Chronic pain may not be as immediately urgent or life-threatening as cancer, a cardiac event, or kidney disease. But as pain management specialists and pain patients see every day, the long-term effects of chronic pain on patients' lives can be nothing short of debilitating.
Chronic pain may not be as immediately urgent or life-threatening as cancer, a cardiac event, or kidney disease. But as pain management specialists and pain patients see every day, the long-term effects of chronic pain on patients’ lives can be nothing short of debilitating.
One constant challenge in pain management is that unlike white blood cell counts and other scientific measures of disease available to other specialties, pain is difficult to quantify and almost always relies on the interpretation of patients to assess. Thus, patients’ perception of their pain can be as important as the amount of pain they’re actually in. The connections between pain management and psychology are unsurprisingly strong.
A new study in the Scandinavian Journal of Pain dusted off some highly regarded and influential psychology work developed in the 1980’s: action identification. Developed by Robert Vallacher and Daniel Wegner, action identification theory is a little bit complicated, so let’s simplify as the study authors did in SJP: “Every action may be construed in several ways. High level construals confer greater meaning than lower level construals. When an action is interrupted at lower level, more concrete identity with reduced meaning is elicited.”
Still with me? Ok, good.
The study authors postulated thatinterference of activity by chronic pain affects the meaning ascribed to activity and thus a person’s overall sense of meaning in life. To test this theory, the researchers developed a novel measure they named Action Identification in Pain (AIP), and then administered the AIP to 47 chronic pain patients. After the test, study participants completed the Meaningful Life Measure, another psychology tool developed in 2008 to assess patients’ personal meaning, including purposeful life; valued life; accomplished life; principled life; and exciting life. The SJP authors also measured participants’ pain interference, level of depression, level of acceptance of their pain, and their overall level of optimism.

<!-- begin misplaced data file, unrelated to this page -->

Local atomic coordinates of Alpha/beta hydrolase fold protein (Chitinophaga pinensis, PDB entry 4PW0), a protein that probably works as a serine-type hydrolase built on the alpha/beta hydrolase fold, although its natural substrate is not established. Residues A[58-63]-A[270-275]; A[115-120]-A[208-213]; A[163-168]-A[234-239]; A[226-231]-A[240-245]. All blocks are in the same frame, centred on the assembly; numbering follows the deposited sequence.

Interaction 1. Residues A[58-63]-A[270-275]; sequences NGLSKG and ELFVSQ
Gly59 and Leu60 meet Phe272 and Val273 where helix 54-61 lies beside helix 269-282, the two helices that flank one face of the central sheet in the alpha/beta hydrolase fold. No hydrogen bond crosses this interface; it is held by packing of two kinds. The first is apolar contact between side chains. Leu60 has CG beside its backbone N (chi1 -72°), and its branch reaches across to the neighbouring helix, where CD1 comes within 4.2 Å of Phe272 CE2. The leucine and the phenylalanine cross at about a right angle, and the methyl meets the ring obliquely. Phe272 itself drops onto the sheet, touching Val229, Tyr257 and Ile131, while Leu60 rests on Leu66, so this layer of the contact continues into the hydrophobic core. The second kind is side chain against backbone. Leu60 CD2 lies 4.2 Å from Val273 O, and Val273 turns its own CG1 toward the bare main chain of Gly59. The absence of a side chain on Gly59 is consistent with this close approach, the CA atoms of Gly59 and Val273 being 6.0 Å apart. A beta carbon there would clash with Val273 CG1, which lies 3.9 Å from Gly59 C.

According to the study, “High levels of action identification were positively correlated with meaning in life and high levels of interference were negatively correlated with meaning in life.” The study authors found that only optimism ameliorated the effect of action identification. In other words, chronic pain patients holding higher levels of action identification report a greater sense of meaning in life.
Pain management specialists may intuitively understand this; it’s a nearly circular statement to say that optimism leads to a better life. But it’s an important reminder that the impacts of chronic pain go far beyond simply living with constant pain and limiting patients’ activities and overall quality of life. Chronic pain—and patients’ perception of it—gets all the way to the biggest question there is: What meaning does my life have? Optimism, whether through times of relief from pain, or a change in the patient’s perception of their pain, can change lives.